Foil Fencing

The modern foil is descended from the training weapon for the small-sword, the common sidearm of 18th century gentleman. Rapier and even longsword foils are also known to have been used, but they were very different in terms of weight and use.

Target Area

The target area for modern foil is said to come from a time when fencing was practiced with limited safety equipment. Another factor in the target area is that foil rules are derived from a period when dueling to the death was the norm. Hence, the favored target area is the torso, where the vital organs are.

In foil the valid target area includes the torso (including the lower part of the bib of the mask) and the groin. The head, arms, and legs are considered off target. Touches made off target do not count for points, but do stop play.

Scoring and Priority

Foil is a conventional weapon and so is governed by the rules of priority, also known as right of way. As such, points are not necessarily awarded to the first fencer to hit, but to the fencer who hits with priority. Priority is established when one fencer starts a correctly executed attack. An attack which has failed (i.e. has missed or been parried) no longer holds priority. Priority does not automatically pass to the defending fencer, unless the defending fencer parries, at which point priority is given to the defending fencer. Otherwise, at the moment an attack is over, neither fencer has priority. Instead, priority is gained by a fencer making an offensive action, as is always the case. If the attack was parried, the defender has the right to make a riposte, but it must be initiated without indecision or delay. In other words if the defending fencer parries successfully, but then waits and does not immediately riposte, they lose the right of way. Alternatively, he may initiate his own attack if the initial attack missed. The fencer making the original attack may also make a new offensive action, a renewal or remise of the initial attack.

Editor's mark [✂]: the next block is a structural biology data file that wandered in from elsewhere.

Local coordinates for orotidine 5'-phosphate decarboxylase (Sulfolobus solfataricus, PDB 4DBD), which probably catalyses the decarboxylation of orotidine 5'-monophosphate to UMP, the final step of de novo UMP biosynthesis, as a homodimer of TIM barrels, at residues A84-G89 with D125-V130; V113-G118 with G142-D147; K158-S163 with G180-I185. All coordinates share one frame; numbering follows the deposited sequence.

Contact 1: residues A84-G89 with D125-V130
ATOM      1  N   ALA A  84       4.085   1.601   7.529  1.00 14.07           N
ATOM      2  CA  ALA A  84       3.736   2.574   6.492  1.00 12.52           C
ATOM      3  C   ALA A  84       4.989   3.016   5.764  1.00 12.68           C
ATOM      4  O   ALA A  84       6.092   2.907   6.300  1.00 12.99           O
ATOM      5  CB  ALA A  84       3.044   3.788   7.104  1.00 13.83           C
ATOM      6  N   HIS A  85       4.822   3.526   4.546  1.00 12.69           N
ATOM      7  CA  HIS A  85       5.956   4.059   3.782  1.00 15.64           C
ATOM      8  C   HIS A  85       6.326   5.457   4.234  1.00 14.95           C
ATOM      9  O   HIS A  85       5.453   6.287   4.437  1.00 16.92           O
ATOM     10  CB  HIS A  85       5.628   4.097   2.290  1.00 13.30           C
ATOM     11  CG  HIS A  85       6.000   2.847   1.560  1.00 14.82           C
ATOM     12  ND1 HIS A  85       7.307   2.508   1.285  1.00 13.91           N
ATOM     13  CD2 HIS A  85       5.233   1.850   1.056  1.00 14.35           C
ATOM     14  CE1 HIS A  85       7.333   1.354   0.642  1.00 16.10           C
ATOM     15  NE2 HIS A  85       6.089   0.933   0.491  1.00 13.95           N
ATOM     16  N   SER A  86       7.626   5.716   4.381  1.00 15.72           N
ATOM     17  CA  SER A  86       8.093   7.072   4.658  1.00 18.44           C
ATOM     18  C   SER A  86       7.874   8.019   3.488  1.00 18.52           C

In foil only actions that arrive with priority are considered, unless only one fencer actually hits. Then priority does not matter; the fencer who touched is awarded the point. If the fencer with priority hits off target and the fencer without priority hits on target, then no point is awarded. If both fencers hit on target but one had priority and the other did not, the fencer who had priority is awarded the point.

Foil Fencing Classes

Monday, 6:00 – 7:15 pm

Tuesday, (Beginning, age 8-12) 5:00 – 6:00 pm

Tuesday, (Intermediate) 6:00 – 8:00 pm

Thursday, (Beginning, age 8-12) 5:00 – 6:00 pm

Thursday, (Intermediate) 6:00 – 8:00 pm

Saturday, (Youth) 9:30 – 10:30 am

* Private lessons available and scheduled through individual coaches.

We Offer Open Fencing for BFC Members:

Saturday 9:00 am – 1:00 pm